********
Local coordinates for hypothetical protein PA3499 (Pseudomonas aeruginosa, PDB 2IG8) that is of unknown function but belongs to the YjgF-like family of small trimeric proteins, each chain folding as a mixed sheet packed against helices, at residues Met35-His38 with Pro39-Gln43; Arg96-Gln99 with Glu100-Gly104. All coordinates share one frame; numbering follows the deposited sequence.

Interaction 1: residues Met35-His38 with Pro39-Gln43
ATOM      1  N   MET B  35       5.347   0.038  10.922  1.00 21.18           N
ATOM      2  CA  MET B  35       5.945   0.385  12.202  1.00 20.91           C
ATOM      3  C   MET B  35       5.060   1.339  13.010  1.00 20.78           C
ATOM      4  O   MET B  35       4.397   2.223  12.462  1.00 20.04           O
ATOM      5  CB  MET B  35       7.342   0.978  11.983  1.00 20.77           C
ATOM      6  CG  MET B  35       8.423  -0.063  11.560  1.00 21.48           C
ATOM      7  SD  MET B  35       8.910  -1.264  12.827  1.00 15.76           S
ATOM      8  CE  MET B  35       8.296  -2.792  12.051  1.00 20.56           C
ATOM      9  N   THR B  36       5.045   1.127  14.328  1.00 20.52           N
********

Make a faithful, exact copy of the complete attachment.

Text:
Local coordinates for hypothetical protein PA3499 (Pseudomonas aeruginosa, PDB 2IG8) that is of unknown function but belongs to the YjgF-like family of small trimeric proteins, each chain folding as a mixed sheet packed against helices, at residues Met35-His38 with Pro39-Gln43; Arg96-Gln99 with Glu100-Gly104. All coordinates share one frame; numbering follows the deposited sequence.

Interaction 1: residues Met35-His38 with Pro39-Gln43
ATOM      1  N   MET B  35       5.347   0.038  10.922  1.00 21.18           N
ATOM      2  CA  MET B  35       5.945   0.385  12.202  1.00 20.91           C
ATOM      3  C   MET B  35       5.060   1.339  13.010  1.00 20.78           C
ATOM      4  O   MET B  35       4.397   2.223  12.462  1.00 20.04           O
ATOM      5  CB  MET B  35       7.342   0.978  11.983  1.00 20.77           C
ATOM      6  CG  MET B  35       8.423  -0.063  11.560  1.00 21.48           C
ATOM      7  SD  MET B  35       8.910  -1.264  12.827  1.00 15.76           S
ATOM      8  CE  MET B  35       8.296  -2.792  12.051  1.00 20.56           C
ATOM      9  N   THR B  36       5.045   1.127  14.328  1.00 20.52           N